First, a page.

that the center tunnel is the preferred location for the Ford GT fuel
tank because it helps reduce risks, most notably in collisions. As an
added benefit, the location keeps overall weight distribution and the
center of gravity relatively consistent at differing fuel levels. The
“ship-in-a-bottle” design of the fuel tank is an industry first. The
mechanical components, including the fuel pumps, level sensors and vapor
control valves are first mounted on a steel rail. Then, the single-piece
tank is blow-molded around the rail. This method maximizes fuel volume
and reduces the number of connections to the fuel system.
As another industry first, the Ford GT features a capless fuel filler
neck under an aluminum cover. The aperture automatically opens as the
fuel nozzle is inserted and seals the fuel system when the nozzle is
Most aluminum space frame
vehicles use nut inserts paired with shims or washers to tailor the
fitment of each body panel. However, the Ford GT team developed a novel
new method, called a “plus-nut,” to efficiently join the body and frame,
as well as locate the body panels in the proper position relative to the
These fasteners are essentially aluminum nut inserts, with additional
machining stock on the mating surface. While machining the suspension
and engine mounts, Computer Numeric Controlled (CNC) milling accurately
trims each aluminum plus-nut for precise body positioning. The
patent-pending fasteners eliminate the need for shimming the body,
reducing assembly costs and improving panel fit.
The aluminum body panels themselves are also fairly advanced,
manufactured using super plastic forming (SPF). “Super plastic forming
is fairly new for the industry,” says Bill Clarke, Ford GT body
structure supervisor. “It was a critical factor in producing the large
sections, complex shapes and delicate accent lines of the concept
vehicle. Large, intricate panels like the cantilevered doors simply
would not have been feasible with traditional stampings.”
Rather than using a matched metal die to stamp the body panels, super
plastic forming works by heating an aluminum panel to temperatures near
950 degrees Fahrenheit (approximately 500 degrees Celsius), then using
high-pressure air to plastically form the aluminum panel over a
single-sided die. This process produces complex shapes not possible with
conventional stamping and reduces tooling costs since only a
single-sided die is required.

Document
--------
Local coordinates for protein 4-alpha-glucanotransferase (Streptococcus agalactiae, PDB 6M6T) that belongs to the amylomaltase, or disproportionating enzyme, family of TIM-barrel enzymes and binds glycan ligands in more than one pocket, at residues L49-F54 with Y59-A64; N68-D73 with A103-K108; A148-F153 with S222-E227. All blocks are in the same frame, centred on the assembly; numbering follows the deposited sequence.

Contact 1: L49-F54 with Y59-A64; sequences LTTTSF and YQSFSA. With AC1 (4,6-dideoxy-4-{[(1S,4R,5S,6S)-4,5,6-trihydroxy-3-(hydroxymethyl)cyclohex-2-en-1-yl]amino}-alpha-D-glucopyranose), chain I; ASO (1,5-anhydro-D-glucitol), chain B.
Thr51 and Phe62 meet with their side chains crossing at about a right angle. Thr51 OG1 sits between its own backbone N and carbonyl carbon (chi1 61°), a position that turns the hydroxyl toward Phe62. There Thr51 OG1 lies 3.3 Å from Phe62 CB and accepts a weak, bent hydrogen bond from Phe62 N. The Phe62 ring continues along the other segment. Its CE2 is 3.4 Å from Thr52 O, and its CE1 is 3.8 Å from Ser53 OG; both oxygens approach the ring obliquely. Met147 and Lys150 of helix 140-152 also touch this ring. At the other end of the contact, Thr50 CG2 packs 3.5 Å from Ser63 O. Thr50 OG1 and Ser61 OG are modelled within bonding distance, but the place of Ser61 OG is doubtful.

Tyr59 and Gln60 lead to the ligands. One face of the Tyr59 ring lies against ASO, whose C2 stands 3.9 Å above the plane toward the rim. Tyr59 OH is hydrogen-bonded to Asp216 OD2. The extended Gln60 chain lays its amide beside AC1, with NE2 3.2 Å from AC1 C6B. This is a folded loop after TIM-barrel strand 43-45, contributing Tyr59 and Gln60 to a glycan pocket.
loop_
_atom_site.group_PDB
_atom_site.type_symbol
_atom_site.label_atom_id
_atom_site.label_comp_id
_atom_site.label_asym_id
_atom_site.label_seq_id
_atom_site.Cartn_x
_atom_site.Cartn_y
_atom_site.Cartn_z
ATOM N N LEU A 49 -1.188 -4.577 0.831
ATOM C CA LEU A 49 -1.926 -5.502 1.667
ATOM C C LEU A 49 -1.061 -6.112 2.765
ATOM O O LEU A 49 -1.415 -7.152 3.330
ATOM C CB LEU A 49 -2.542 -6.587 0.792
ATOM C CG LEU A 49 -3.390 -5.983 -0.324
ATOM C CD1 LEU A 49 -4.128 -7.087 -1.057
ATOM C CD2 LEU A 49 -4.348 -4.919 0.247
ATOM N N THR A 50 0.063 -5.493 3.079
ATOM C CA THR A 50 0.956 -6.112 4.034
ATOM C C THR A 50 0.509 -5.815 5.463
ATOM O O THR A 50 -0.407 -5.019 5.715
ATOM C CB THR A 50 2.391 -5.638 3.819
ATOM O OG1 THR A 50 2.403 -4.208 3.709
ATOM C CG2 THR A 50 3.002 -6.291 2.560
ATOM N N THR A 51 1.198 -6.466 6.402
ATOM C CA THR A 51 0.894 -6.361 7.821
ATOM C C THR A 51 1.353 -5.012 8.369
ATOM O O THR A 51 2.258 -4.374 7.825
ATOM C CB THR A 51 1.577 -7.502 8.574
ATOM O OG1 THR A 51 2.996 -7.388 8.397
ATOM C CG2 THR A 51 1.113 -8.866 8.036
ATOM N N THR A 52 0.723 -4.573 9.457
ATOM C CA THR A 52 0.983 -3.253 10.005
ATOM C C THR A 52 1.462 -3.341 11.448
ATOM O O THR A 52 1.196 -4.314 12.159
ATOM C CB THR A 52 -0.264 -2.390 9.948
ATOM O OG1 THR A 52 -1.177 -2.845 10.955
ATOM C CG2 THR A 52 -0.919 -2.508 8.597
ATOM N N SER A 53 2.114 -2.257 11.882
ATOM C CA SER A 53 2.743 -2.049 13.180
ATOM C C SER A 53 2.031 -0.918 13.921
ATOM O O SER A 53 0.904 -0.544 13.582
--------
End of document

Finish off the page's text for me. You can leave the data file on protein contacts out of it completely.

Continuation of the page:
According to Clarke, the super plastic forming also reduced production
complexity. “As an example, with super plastic forming we were able to
make the exterior of the rear clamshell in one piece,” he says. “The
same panel with traditional manufacturing would require five or six
separate stampings joined together on the assembly line.”
The rear clamshell engine cover also represents another industry first:
It features an aluminum shell hemmed to a carbon-fiber inner panel. The
carbon-fiber piece is lightweight and extremely rigid, which helps
stabilize the clamshell. In addition, the inner panel houses an air duct
into the engine air box from the exterior intake just below the
Like the concept car, every
air intake and heat extractor on the production Ford GT is functional.
According to Kent Harrison, Ford GT performance development supervisor,
preliminary wind-tunnel testing showed the concept car had remarkably
good internal air flow.
“We first tested a fiberglass replica of the concept car in the wind
tunnel,” says Harrison. “Because the design was so close to that of the
Ford GT race cars, the intakes and diffusers were all in the right
place. We only needed minor changes to improve air flow through the
The heat extractors in the front cowl were modified to pull more heat
from the front-mounted radiators. The side intakes under the B-pillar
were slightly enlarged, driving more cooling air into the engine bay and
transmission cooler. Finally, an additional set of vents on either side
of the rear glass help diffuse heat from the engine compartment.
However, improving the aerodynamic stability was not such an easy task.
The team also tested an original Ford GT race car in the wind tunnel,
and with computer simulations, to measure drag, lift, and downforce. To
their surprise, the original car exhibited very high frontal lift at
“The whole team had an even greater respect for the drivers who took the
original car down the Mulsanne straight at over 200 mph … at night … in
the rain,” says Harrison. “Because the new design shared a similar
design, the new aero model exhibited similar lift. We had to do
something for more downforce.”
However, to preserve the design of the concept car, Harrison had to
concentrate on the underside of the vehicle. Harrison's team added a
front splitter, which creates a high-pressure area for front downforce,
and limits the volume of air traveling under the vehicle. They also
added side splitters to prevent air from sliding under the rocker
panels. A smooth, enclosed belly pan reduces underbody turbulence.
Finally, venturi tunnels accelerate exiting air, creating a vacuum that
literally sucks the car to the pavement. The cumulative result is
significant downforce at speed and one of the most efficient lift/drag
values on a production car.
A double-wishbone suspension
design with unequal-length aluminum control arms, coil-over monotube
shocks and stabilizer bars is used front and rear. The upper control